News & Current Events

It Starts at Home: Fighting AAPI Racism in America


“She has two beautiful babies she is leaving behind. We just don’t know how to do any of this alone.” The GoFundMe page that’s been created for Delaina Yaun echoes the grief and terror that Asian American and Pacific Islander (AAPI) people are experiencing in the United States.

Yaun was a victim of the March 16 attack where a gunman opened fire at day spas in Atlanta, GA, and in a nearby suburb, Acworth, GA. She is also the mother of an eight-month-old and a 13-year-old. The tragedy in the Atlanta area took the lives of eight people —six of whom were Asian women—and left one person in critical condition. Reports have since been released claiming that the gunman, a 21-year-old white man, was having a “bad day” and sought to eliminate “temptations” that fueled his sex addiction. These flimsy attempts of justification are insulting and meritless, and they ignore the racism and violence plaguing the AAPI community.


Anti-Asian violence has risen since COVID-19, but it’s not new

Since the onset of the COVID-19 pandemic last March, the Stop AAPI Hate reporting center has received almost 3,800 reports of violence against Asian Americans. These incidents span all 50 states and the District of Columbia. While violence against the AAPI community has spiked, xenophobia and anti-Asian racism is not new.



The “model minority” myth has been a longtime prevalence in conversations about people of Asian ethnicities. This ideology advances insidious mischaracterizations, including falsehoods that Asian American people are more intelligent, hardworking, and trustworthy than other minority groups; that Asian American people exist in a monolith instead of recognizing differing cultures and customs within the continent; and that Asian Americans are more akin to white Americans, making them less susceptible to racism or discrimination. None of these are true.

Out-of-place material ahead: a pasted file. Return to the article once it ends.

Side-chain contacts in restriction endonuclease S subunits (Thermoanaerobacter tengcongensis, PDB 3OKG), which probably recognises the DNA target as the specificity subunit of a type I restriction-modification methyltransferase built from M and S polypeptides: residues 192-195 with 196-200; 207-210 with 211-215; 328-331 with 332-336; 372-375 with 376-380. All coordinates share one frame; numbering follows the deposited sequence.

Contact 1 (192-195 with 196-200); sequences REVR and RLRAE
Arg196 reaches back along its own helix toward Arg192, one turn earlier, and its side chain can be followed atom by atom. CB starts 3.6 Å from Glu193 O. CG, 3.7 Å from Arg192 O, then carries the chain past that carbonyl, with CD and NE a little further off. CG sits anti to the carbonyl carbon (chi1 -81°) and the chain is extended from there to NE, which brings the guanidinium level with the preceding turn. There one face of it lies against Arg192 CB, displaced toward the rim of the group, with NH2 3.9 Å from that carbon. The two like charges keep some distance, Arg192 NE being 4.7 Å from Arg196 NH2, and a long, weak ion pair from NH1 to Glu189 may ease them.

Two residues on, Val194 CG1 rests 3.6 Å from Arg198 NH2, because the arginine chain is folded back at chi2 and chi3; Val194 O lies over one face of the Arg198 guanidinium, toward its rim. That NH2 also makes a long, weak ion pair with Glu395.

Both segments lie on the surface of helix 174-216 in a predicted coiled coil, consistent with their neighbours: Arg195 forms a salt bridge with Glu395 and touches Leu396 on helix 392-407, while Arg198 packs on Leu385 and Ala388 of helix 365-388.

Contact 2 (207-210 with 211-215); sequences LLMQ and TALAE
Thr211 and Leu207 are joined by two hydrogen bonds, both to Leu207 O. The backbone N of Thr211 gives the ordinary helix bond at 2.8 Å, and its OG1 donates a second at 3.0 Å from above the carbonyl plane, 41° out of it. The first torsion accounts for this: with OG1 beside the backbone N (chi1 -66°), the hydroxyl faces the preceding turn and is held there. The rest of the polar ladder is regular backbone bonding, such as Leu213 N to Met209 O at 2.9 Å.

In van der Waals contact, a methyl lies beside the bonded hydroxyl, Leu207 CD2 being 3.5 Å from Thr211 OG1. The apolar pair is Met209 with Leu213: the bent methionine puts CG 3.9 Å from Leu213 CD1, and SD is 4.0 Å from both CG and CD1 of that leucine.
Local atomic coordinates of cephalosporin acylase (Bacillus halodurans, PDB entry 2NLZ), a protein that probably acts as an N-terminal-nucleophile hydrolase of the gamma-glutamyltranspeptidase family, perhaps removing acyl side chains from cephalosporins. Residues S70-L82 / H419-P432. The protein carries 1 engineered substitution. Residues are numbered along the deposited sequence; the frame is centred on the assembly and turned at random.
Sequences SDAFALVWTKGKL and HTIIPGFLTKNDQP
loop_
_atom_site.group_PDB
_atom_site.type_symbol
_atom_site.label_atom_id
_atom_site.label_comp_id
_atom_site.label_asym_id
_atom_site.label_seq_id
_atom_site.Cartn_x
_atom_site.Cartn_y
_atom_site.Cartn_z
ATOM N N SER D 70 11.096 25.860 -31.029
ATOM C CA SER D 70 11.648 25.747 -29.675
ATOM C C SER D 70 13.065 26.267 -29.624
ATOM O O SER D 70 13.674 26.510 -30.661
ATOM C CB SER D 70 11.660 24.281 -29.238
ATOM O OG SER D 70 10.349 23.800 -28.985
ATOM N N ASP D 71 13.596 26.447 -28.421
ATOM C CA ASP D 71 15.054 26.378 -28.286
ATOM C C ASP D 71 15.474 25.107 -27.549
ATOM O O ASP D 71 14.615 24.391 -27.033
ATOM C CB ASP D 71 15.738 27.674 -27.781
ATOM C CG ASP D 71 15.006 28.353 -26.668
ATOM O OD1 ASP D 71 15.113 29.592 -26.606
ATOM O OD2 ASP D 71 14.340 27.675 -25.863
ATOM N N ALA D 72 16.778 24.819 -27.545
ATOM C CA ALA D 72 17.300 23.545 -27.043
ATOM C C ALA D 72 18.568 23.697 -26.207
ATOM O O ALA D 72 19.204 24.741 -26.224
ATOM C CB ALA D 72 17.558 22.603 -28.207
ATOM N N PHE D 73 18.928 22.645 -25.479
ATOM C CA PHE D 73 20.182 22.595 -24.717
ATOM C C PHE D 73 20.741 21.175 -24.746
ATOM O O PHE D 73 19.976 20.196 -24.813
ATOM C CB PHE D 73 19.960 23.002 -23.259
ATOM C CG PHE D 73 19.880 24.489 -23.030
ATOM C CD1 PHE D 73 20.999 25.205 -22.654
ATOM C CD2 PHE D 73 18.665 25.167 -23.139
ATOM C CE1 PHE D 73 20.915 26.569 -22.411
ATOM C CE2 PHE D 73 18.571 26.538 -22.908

Asian American people have experienced racism and violence in the United States for centuries. And Asian American women, in particular, have faced racism that is also ridden with misogyny and sexism. These complex issues are difficult for adults to understand, so explaining senseless murders to children can be especially tough.


How to talk to your kids about it

As parents, we shouldn’t shy away from the topic, though. Studies show that children begin showing signs of racial bias as early as age 5, and children of color have likely experienced discrimination by the same age. Because these issues begin so early, it’s important to start clarifying facts and correcting behavior as soon as possible.

With the prevalence of news media and social platforms, your children will likely see coverage of this week’s events and have questions. While we search for answers and seek resources to help fight racism, here are a few things to keep in mind when discussing racism with your kids: